Of all the Anglo-Saxon
names to come from Britain, Foulde is one of the most ancient. The name is a result of the original family having lived in the region beside an enclosed pen for animals. In particular the surname Foulde can be in Bolton in the county of Lancashire
. The surname Foulde may also be an occupational
name for someone who looked after sheep.
Early Origins of the Foulde family
The surname Foulde was first found in Lancashire
where they held a family seat
from very early times.
Early History of the Foulde family
This web page shows only a small excerpt of our Foulde research.Another 223 words (16 lines of text) covering the years 127 and 1273 are included under the topic Early Foulde History in all our PDF Extended History products and printed products wherever possible.
Foulde Spelling Variations
The first dictionaries that appeared in the last few hundred
years did much to standardize the English language. Before that time, spelling variations
in names were a common occurrence. The language was changing, incorporating pieces of other languages, and the spelling of names changed with it. Foulde has been spelled many different ways, including Foulds, Faulds, Fowlds, Foulls, Faulls, Fowldes and many more.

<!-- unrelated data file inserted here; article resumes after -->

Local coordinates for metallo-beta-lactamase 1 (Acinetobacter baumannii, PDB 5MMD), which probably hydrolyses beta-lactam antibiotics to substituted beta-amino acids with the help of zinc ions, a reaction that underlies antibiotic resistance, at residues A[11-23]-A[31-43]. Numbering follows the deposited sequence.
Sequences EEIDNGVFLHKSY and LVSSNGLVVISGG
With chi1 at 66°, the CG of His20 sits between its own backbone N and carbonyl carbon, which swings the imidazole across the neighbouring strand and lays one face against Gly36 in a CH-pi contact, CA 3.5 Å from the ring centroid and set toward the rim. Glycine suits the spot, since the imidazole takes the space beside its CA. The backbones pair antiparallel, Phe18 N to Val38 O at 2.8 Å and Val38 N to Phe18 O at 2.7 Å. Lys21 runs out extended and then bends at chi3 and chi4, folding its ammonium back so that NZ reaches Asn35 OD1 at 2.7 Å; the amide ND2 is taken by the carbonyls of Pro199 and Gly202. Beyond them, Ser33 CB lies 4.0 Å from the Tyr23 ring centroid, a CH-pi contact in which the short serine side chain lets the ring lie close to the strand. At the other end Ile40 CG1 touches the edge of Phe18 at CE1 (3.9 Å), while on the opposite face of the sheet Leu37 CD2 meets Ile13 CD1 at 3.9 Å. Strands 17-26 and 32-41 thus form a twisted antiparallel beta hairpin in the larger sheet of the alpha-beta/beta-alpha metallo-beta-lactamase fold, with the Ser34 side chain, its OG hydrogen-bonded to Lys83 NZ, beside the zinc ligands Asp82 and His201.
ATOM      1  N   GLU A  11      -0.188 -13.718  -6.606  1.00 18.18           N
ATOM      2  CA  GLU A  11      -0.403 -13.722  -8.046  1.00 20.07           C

Early Notables of the Foulde family (pre 1700)
More information is included under the topic Early Foulde Notables in all our PDF Extended History products
and printed products wherever possible.
Migration of the Foulde family to the New World and Oceana
Thousands of English families in this era began to emigrate the New World in search of land and freedom from religious and political persecution. Although the passage was expensive and the ships were dark, crowded, and unsafe, those who made the voyage safely were rewarded with opportunities unavailable to them in their homeland. Research into passenger and immigration lists has revealed some of the very first Fouldes to arrive in North America: Joseph Foulds purchased land in Georgia in 1735; Albion, Alexander, Henry, James, and William Foulds settled in Philadelphia, Pennsylvania between 1834 and 1866..